The car of the future will probably drive itself, but it shows no signs of funding itself.
Instead, automotive startups are guzzling growing volumes of capital in the race to build the next generation of connected vehicles. And established automakers are funding their efforts.
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In this latest Crunchbase News data dive, we take a look at carmakers’ recent investments in the startup ecosystem. The dataset spans the 20 largest global automakers, tallying up their total investments, laying out largest deals, and spotlighting startup M&A.
The broad finding is that Big Auto venture activity is trending up in 2018. Currently, car manufacturers are on track to deliver the seventh consecutive year of rising deal counts. Automakers are also leading a lot of mega-sized rounds, including at least four valued at over $100 million, with one hitting the $1 billion mark.
Below, we lay out the numbers and trends in more detail.
Automakers Do More Venture Deals
Judging by round counts, automakers are getting behind the wheel of more startups than ever.
So far this year, big car companies participated in just over 50 known venture and seed financings globally.1 That’s more than the total for all of 2017, and it’s the highest number since we began tracking.
In the chart below, we look at the growth in funding activity from 2012 through today. Funding activity started to pick up in 2016, and it continues to rise.
It’s not a secret what’s driving the investment surge, given the massive shifts the auto industry faces from emerging technologies and business models, including the rise of autonomous vehicles, electric cars, and ride-hailing services. Just like last year, those areas attracted the largest amounts of automaker funding.
Carmakers are also investing in developers of technologies that play a role in designing the car of the future. That includes solid-state batteries, 3D metal printing, and computer vision, among other areas.
Biggest Carmaker-Led Rounds
To get an idea of how much capital automakers are putting to work, we zeroed in on rounds in which they were a lead or sole investor.
For 2018, automakers were the lead or sole backer in about a third of the rounds in which they participated. Included in that third are some of the largest transport-related fundings this year, listed below:
Looking at the chart above, it’s pretty clear automakers are putting a lot of money into ride-hailing apps, like many late-stage investors. It’s not a new phenomenon for these corporate investors, but it’s notable that the scale of funding continues to grow.
Another standout on this front is Toyota, which was particularly active this year in leading big investments in ride-hailing companies. The automaker led a $1 billion investment into Grab, put $500 million into Uber, and joined SoftBank in a $300 million round for Getaround.[irp posts=”11189″ name=”Millions In, Little Back: The Story Of Investing In (Non-Tesla) Electric Cars”]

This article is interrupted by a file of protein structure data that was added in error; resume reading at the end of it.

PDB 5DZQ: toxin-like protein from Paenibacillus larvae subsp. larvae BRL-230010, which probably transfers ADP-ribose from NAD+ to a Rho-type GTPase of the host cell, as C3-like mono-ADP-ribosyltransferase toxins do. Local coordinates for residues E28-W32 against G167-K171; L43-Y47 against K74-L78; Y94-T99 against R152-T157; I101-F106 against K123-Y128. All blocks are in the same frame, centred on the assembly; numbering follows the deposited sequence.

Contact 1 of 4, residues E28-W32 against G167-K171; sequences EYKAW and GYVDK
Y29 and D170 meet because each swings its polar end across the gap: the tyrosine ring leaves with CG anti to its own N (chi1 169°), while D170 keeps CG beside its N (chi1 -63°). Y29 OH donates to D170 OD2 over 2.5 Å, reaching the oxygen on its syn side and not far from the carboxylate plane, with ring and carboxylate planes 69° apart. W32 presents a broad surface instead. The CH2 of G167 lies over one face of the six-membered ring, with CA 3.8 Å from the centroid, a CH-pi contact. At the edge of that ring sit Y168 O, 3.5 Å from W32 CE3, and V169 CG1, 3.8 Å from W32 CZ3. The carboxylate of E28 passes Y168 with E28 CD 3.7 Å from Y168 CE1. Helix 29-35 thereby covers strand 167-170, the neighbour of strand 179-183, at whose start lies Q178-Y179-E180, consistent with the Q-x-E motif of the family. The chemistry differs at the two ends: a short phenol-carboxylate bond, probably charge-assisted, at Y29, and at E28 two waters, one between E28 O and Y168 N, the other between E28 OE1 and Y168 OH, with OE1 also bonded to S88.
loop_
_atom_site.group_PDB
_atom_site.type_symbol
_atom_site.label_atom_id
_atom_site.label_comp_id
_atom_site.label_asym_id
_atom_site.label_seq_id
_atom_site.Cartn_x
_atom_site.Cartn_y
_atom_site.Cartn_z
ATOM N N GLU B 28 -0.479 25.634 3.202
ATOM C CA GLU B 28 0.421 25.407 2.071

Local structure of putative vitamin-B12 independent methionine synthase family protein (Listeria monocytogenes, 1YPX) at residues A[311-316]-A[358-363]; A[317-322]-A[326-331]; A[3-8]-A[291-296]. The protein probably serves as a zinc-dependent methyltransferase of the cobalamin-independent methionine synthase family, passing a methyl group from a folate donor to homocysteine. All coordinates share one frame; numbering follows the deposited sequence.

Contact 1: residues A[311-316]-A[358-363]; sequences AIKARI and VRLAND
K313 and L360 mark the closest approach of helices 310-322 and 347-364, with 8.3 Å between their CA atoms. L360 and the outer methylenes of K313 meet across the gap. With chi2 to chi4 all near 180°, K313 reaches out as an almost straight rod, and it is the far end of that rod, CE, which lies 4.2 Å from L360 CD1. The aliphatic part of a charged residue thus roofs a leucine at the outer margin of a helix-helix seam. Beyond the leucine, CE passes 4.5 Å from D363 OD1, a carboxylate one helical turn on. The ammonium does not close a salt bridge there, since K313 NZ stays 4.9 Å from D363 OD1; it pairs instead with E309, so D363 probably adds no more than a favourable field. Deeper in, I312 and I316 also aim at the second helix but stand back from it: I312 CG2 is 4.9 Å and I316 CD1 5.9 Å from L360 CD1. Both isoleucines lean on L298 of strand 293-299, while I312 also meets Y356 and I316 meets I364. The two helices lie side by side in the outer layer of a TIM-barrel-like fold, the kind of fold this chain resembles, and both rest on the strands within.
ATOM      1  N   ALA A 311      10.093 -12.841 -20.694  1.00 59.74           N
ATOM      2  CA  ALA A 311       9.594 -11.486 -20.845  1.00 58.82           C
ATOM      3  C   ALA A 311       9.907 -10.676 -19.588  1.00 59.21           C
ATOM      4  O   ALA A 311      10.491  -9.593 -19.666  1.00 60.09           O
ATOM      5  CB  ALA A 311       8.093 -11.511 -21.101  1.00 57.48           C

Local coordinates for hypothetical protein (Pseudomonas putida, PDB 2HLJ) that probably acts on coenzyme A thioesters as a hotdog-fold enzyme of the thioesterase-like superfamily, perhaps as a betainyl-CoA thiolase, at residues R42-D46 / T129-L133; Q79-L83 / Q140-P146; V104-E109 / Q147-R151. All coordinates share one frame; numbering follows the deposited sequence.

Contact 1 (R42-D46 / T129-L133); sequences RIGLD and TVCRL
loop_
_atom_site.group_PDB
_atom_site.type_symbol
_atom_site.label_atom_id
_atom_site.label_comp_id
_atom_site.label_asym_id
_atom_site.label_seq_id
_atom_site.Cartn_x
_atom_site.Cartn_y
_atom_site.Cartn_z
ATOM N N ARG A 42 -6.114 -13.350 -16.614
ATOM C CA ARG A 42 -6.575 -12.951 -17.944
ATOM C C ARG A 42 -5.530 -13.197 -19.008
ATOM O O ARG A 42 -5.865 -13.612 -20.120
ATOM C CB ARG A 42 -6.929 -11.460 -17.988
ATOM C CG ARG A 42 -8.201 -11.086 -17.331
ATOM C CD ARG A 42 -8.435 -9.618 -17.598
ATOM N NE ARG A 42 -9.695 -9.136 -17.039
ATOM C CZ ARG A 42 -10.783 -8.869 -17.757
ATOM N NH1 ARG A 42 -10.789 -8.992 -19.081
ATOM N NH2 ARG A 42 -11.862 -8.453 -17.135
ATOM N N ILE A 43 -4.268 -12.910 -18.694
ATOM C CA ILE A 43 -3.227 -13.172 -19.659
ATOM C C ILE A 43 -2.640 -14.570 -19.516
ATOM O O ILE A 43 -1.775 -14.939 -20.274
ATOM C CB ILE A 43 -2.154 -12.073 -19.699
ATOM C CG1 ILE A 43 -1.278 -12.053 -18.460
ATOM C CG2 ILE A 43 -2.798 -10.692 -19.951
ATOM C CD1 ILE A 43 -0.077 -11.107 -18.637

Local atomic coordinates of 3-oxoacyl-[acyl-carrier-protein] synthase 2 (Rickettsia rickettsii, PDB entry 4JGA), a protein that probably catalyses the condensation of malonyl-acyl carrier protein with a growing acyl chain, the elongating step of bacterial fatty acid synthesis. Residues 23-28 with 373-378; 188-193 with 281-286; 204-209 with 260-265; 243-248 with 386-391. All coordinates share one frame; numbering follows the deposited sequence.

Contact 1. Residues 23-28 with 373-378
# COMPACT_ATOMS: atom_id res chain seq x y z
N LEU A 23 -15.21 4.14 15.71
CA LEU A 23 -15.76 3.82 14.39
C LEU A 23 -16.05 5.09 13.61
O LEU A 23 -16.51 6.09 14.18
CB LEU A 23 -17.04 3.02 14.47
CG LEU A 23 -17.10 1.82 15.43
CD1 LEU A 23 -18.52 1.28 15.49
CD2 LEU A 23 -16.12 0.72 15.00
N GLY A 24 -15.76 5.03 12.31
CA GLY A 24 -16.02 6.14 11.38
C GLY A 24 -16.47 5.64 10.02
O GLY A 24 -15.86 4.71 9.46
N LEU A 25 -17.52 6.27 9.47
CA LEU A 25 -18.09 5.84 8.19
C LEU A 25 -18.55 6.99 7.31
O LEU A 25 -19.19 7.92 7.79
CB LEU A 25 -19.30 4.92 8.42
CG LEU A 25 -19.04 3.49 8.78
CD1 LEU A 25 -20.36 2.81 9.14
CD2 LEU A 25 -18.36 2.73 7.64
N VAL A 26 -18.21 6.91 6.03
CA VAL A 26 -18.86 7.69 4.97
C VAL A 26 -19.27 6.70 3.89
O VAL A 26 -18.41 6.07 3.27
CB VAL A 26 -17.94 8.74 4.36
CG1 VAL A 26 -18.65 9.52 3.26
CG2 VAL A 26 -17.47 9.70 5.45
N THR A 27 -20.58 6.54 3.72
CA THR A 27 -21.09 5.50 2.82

While there are concerns that ride-hailing will reduce consumer demand for personal vehicles, it’s clear automakers want to be part of this fast-growing space. For now, it’s too early to tell just how the rise of ride-sharing will impact auto design and sales, though there are plenty of theories.
Automakers Bought These Startups
Car companies aren’t just investing in startups. In many cases, they’re buying them outright.
Automakers have acquired at least seven venture and seed-funded companies so far this year, according to Crunchbase data. Below, we take a look at what they’re snapping up.
For the most part, automakers are buying early stage companies at undisclosed prices. So far this year, they’ve steered clear of acquiring unicorns, opting instead for partial stakes.2 Notably, the startup acquisitions we’ve seen so far this year are more focused on business-model innovations affecting the auto industry, rather than deep tech in areas like computer vision, manufacturing, or batteries.
In a follow-up installment, we’ll look at which automakers are most and least active in the startup ecosystem. For now, looking at the data across all major automakers, it’s clear their role in venture and growth dealmaking is growing.
But how much higher can it go? If transportation unicorn valuations continue to ascend, and established automakers fail to do the same, the space could fast become unaffordable.
Recent private market valuations of Uber, for instance, are higher than the public market caps of General Motors or Ford. That makes the investment a pricey proposition for automakers. However, it also demonstrates the risk of being left out.
Illustration: Li-Anne Dias
Deal count is number of funding rounds per automaker. A small number of rounds include more than one automaker.↩
In May, GM made a $1.1 billion investment in Cruise Automation, a self-driving car developer in which it owns a majority stake and which operates as a subsidiary. We did not include this investment in the chart as it doesn’t fit the parameters of a typical venture or growth deal.↩
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